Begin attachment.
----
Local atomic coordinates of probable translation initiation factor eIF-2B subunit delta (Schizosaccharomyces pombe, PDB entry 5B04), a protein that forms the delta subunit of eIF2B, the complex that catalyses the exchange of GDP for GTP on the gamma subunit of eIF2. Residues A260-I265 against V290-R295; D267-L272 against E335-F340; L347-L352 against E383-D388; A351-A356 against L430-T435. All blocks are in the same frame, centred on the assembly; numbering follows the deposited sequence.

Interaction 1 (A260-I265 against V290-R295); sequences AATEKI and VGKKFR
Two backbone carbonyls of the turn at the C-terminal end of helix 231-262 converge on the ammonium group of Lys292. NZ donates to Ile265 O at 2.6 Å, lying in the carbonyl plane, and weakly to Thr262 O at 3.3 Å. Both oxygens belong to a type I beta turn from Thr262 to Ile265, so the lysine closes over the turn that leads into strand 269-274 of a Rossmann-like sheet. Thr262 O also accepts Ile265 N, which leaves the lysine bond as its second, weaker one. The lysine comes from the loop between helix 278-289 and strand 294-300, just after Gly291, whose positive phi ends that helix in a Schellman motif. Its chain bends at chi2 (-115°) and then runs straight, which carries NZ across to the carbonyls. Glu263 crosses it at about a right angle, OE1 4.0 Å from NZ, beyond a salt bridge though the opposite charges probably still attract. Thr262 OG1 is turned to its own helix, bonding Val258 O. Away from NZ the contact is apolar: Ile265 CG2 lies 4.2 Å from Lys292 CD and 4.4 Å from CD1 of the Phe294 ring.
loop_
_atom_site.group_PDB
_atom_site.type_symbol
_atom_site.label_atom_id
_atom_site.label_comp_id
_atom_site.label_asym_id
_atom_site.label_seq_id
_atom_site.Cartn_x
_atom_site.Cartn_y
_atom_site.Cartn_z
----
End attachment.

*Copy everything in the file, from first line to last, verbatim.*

Local atomic coordinates of probable translation initiation factor eIF-2B subunit delta (Schizosaccharomyces pombe, PDB entry 5B04), a protein that forms the delta subunit of eIF2B, the complex that catalyses the exchange of GDP for GTP on the gamma subunit of eIF2. Residues A260-I265 against V290-R295; D267-L272 against E335-F340; L347-L352 against E383-D388; A351-A356 against L430-T435. All blocks are in the same frame, centred on the assembly; numbering follows the deposited sequence.

Interaction 1 (A260-I265 against V290-R295); sequences AATEKI and VGKKFR
Two backbone carbonyls of the turn at the C-terminal end of helix 231-262 converge on the ammonium group of Lys292. NZ donates to Ile265 O at 2.6 Å, lying in the carbonyl plane, and weakly to Thr262 O at 3.3 Å. Both oxygens belong to a type I beta turn from Thr262 to Ile265, so the lysine closes over the turn that leads into strand 269-274 of a Rossmann-like sheet. Thr262 O also accepts Ile265 N, which leaves the lysine bond as its second, weaker one. The lysine comes from the loop between helix 278-289 and strand 294-300, just after Gly291, whose positive phi ends that helix in a Schellman motif. Its chain bends at chi2 (-115°) and then runs straight, which carries NZ across to the carbonyls. Glu263 crosses it at about a right angle, OE1 4.0 Å from NZ, beyond a salt bridge though the opposite charges probably still attract. Thr262 OG1 is turned to its own helix, bonding Val258 O. Away from NZ the contact is apolar: Ile265 CG2 lies 4.2 Å from Lys292 CD and 4.4 Å from CD1 of the Phe294 ring.
loop_
_atom_site.group_PDB
_atom_site.type_symbol
_atom_site.label_atom_id
_atom_site.label_comp_id
_atom_site.label_asym_id
_atom_site.label_seq_id
_atom_site.Cartn_x
_atom_site.Cartn_y
_atom_site.Cartn_z